Rabbi Steven Morgen
Congregation Beth Yeshurun - Houston, TX
Rosh Hashanah Family Service Introduction 5762
Our Father Our King, deal kindly with us for the sake of Your name.
Our Father Our King, annul every evil decree against us.
Our Father Our King, annul the designs of those who hate us.
Our Father Our King, frustrate the counsel of our enemies.
Our Father Our King, destroy the power of every oppressor and adversary.
Our Father Our King, silence the mouths of our adversaries and those who accuse us falsely.
Our Father Our King, send a perfect healing to the sick among Your people.
Our Father Our King, repeal the evil sentence that may be decreed against us.
Our Father Our King, inscribe us in the Book of freedom and salvation.
Our Father Our King, cause salvation speedily to spring forth for us.
Our Father Our King, bring to judgment those who have shed the blood of Your people.
I did not make up the words of this prayer in the past few days. I took them, as I am sure you know, from this Prayer Book that we use for the High Holy Days. We will recite these words tomorrow morning as a congregation. How many of us have recited these words, year after year, in a monotone, mouthing an ancient formula that seemed dry and dusty on our lips? In the wake of this tragedy, these words now convey a timely and poignant meaning.
Our country is mourning the loss of so many mothers and fathers, brothers and sisters. The victims of a savage barbarism, and a blind hatred. We feel grief and loss. We feel astonishment and anger. We seek healing and solace for bereaved families. We seek justice, and the punishment of the perpetrators of this abhorrent act. And we seek, ultimately, the promise of peace that will come when the descendants of Cain and Abel finally put down their swords and spears.
And several of the lines from this prayer – Avinu Malkenu, Our Father Our King – speak to us tonight, as they will tomorrow morning. They give form to the many swirling and often confusing thoughts and feelings we have at times like this.
We know that we are going to face many serious challenges in the coming months. We know that we are going to face evil tyrants. We know that we are enlisting the aid of other countries to fight with us for freedom and civilization. We also know that this may take some time. This battle will not be won in a couple of days or even a couple of weeks. We know that there are always risks involved when confronting evil. But we also know that civilization cannot endure under the threat of this scourge of terrorism, and so, if we value freedom, civilization, and justice, we really, unfortunately, have no choice.
We are praying then, to our Creator, who as a Parent, loves us very much and has tried to guide us in proper behavior. God gave us a Torah, a book of laws that commands us to pursue Justice. Tzedek Tzedek Tirdof – Justice, Justice you shall pursue. It commands us: Lo ta’amod al dam re’ekha. “Don’t stand idly by the blood of your neighbor.” The Talmud teaches us that someone who pursues another to murder him, must be stopped, even at the cost of the pursuer’s life. As a parent, God has tried to teach us the difference between right and wrong. God has charged us to do what is right and bring to justice those who commit evil.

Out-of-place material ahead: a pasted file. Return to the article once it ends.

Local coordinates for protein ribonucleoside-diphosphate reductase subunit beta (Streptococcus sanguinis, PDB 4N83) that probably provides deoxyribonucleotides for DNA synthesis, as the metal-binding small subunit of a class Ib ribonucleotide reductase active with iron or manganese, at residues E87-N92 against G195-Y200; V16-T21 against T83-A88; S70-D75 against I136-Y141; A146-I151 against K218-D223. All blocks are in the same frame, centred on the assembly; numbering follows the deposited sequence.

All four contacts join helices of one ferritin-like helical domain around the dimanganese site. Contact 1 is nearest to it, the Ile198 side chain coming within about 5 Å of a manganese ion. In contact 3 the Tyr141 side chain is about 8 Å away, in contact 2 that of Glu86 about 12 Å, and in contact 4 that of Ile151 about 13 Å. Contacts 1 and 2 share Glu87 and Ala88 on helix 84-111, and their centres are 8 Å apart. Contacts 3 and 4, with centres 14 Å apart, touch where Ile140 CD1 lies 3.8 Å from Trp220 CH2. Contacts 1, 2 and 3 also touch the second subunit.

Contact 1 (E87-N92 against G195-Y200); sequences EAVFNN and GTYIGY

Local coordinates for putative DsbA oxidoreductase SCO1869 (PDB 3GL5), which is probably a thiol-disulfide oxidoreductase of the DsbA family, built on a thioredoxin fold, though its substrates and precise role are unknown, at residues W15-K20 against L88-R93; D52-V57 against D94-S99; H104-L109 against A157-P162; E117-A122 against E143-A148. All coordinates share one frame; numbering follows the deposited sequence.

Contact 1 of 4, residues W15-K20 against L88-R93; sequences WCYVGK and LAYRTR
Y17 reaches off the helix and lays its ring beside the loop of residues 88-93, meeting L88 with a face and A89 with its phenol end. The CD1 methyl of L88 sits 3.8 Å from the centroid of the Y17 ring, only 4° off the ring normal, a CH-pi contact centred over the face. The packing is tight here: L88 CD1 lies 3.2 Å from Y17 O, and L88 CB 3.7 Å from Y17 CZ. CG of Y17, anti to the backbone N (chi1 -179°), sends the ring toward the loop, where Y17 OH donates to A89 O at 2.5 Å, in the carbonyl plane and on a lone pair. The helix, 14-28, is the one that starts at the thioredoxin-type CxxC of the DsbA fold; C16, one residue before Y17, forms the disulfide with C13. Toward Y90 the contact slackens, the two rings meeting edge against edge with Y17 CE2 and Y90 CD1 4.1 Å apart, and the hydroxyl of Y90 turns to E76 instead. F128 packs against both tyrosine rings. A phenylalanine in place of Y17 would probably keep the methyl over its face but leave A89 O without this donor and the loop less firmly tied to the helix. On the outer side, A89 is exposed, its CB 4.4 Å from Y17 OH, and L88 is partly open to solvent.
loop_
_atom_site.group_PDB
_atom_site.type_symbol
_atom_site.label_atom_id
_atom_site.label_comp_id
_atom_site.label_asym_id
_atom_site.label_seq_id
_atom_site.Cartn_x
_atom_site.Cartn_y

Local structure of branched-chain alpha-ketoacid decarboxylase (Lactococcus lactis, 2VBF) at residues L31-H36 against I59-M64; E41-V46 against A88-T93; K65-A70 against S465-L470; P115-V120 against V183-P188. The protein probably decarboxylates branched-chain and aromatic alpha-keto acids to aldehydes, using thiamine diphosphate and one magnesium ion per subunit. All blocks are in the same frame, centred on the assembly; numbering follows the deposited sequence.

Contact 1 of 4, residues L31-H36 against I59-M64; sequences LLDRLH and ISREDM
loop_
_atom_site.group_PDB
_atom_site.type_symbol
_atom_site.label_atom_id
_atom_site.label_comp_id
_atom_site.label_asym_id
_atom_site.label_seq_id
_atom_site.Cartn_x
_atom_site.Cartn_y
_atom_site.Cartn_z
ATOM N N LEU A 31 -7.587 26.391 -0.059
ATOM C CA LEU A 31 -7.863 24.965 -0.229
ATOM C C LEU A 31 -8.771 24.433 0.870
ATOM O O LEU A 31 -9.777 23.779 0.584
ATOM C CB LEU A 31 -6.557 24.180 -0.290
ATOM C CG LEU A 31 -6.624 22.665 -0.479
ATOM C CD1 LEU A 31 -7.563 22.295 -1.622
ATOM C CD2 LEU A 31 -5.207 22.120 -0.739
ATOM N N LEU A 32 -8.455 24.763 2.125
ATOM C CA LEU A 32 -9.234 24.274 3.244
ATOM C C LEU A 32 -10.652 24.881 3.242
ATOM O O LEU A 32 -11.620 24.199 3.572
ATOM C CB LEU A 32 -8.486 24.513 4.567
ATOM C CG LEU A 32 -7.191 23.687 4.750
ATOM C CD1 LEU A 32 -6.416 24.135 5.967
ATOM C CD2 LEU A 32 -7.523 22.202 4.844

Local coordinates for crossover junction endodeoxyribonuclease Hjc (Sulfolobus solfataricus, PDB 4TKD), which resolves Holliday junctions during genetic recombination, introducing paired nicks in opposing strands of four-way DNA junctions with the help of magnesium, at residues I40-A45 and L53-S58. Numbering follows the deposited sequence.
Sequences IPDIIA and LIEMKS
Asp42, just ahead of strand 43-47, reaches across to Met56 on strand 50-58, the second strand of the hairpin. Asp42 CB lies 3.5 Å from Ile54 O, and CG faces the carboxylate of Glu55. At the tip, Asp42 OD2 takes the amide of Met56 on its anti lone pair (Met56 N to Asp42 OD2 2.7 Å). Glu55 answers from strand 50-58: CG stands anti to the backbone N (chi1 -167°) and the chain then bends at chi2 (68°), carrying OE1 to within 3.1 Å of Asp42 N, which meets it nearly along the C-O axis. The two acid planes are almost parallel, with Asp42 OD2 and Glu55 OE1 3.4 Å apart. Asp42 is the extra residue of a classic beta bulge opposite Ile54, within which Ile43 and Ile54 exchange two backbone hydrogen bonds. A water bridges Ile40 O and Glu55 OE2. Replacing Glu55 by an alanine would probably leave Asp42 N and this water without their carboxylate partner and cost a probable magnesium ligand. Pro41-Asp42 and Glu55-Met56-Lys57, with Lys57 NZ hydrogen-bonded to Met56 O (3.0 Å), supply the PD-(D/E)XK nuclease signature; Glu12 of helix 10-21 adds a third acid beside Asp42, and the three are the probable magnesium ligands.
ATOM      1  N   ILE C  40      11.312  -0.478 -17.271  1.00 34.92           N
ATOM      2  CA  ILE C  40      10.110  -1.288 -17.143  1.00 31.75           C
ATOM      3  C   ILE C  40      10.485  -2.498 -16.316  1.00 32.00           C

But as a parent, God also wants us to be decent and thoughtful human beings. Our Torah teaches us “Ve’ahavta lereyakha kamokha” – love your neighbor as yourself. We must come together with our neighbors and comfort those who have experienced loss. We must come together as a nation and heal our wounds, stand united in love and in determination.
Our tradition teaches us that when God told Abraham about the plan to destroy the wicked cities of Sodom and Gomorrah, God wanted Abraham to argue with Him. God wanted Abraham to say “How can the Judge of the whole earth not do Justice? How can You destroy the righteous with the wicked?” And so, when we pray to our Father who wants us to be moral, ethical people, we must also realize that to the extent possible we must separate the wicked from the righteous. All Arabs are not evil. All Muslims are not evil. Our fight is with those extremists who believe that murdering innocent people is the will of God. That the unprovoked, dreadful destruction of monuments and buildings is a Divine Mandate.
We are praying to our Father in Heaven that He help guide us as we do what we must. That our President and his advisors may be inspired with God’s wisdom to discern the difference between what must be done and what must be avoided.
We are praying to the King who created the entire world, and all its inhabitants, who endowed humankind with the ability to choose between good and evil. Who commanded that we do good and shun evil. We are praying that this King will understand our actions, and that we will be inspired to do His will, to uphold all that is good and true and to blot out what is evil.
As we pray our prayers tonight and tomorrow, let us pray with devotion. Let us reflect upon all that has happened this past year in Israel, and what has happened to America last week. Let us pray that we will do what we must to protect our way of life and that our efforts will be successful in the months ahead so that next Rosh Hashanah, we may come to see the fulfillment of the prophet’s vision of all humanity living in peace and freedom: “Nation shall not lift up sword against nation; neither shall they learn war any more.”